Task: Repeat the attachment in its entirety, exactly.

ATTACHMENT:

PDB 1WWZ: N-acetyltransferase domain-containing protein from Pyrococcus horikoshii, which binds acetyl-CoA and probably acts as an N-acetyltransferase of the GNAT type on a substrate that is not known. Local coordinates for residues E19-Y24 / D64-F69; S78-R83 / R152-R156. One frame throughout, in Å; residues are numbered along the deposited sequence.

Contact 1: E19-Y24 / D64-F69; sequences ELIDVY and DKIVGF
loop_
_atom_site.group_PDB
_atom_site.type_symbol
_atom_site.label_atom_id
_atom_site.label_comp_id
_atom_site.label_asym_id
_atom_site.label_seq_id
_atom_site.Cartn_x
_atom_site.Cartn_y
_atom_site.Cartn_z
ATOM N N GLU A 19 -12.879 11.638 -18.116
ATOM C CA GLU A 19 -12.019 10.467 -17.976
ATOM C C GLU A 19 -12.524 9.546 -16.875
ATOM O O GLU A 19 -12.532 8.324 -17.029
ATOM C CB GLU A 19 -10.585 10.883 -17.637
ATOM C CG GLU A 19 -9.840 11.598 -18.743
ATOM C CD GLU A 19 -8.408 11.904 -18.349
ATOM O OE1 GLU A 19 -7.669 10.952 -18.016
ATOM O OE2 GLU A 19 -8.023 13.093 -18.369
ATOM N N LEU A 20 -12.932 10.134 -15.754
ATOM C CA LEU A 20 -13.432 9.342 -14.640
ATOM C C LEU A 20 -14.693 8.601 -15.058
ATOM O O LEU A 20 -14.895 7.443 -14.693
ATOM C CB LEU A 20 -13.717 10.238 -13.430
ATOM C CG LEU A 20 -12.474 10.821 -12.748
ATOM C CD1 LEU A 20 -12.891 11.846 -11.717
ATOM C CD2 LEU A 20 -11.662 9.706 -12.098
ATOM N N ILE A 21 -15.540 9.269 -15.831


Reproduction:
PDB 1WWZ: N-acetyltransferase domain-containing protein from Pyrococcus horikoshii, which binds acetyl-CoA and probably acts as an N-acetyltransferase of the GNAT type on a substrate that is not known. Local coordinates for residues E19-Y24 / D64-F69; S78-R83 / R152-R156. One frame throughout, in Å; residues are numbered along the deposited sequence.

Contact 1: E19-Y24 / D64-F69; sequences ELIDVY and DKIVGF
loop_
_atom_site.group_PDB
_atom_site.type_symbol
_atom_site.label_atom_id
_atom_site.label_comp_id
_atom_site.label_asym_id
_atom_site.label_seq_id
_atom_site.Cartn_x
_atom_site.Cartn_y
_atom_site.Cartn_z
ATOM N N GLU A 19 -12.879 11.638 -18.116
ATOM C CA GLU A 19 -12.019 10.467 -17.976
ATOM C C GLU A 19 -12.524 9.546 -16.875
ATOM O O GLU A 19 -12.532 8.324 -17.029
ATOM C CB GLU A 19 -10.585 10.883 -17.637
ATOM C CG GLU A 19 -9.840 11.598 -18.743
ATOM C CD GLU A 19 -8.408 11.904 -18.349
ATOM O OE1 GLU A 19 -7.669 10.952 -18.016
ATOM O OE2 GLU A 19 -8.023 13.093 -18.369
ATOM N N LEU A 20 -12.932 10.134 -15.754
ATOM C CA LEU A 20 -13.432 9.342 -14.640
ATOM C C LEU A 20 -14.693 8.601 -15.058
ATOM O O LEU A 20 -14.895 7.443 -14.693
ATOM C CB LEU A 20 -13.717 10.238 -13.430
ATOM C CG LEU A 20 -12.474 10.821 -12.748
ATOM C CD1 LEU A 20 -12.891 11.846 -11.717
ATOM C CD2 LEU A 20 -11.662 9.706 -12.098
ATOM N N ILE A 21 -15.540 9.269 -15.831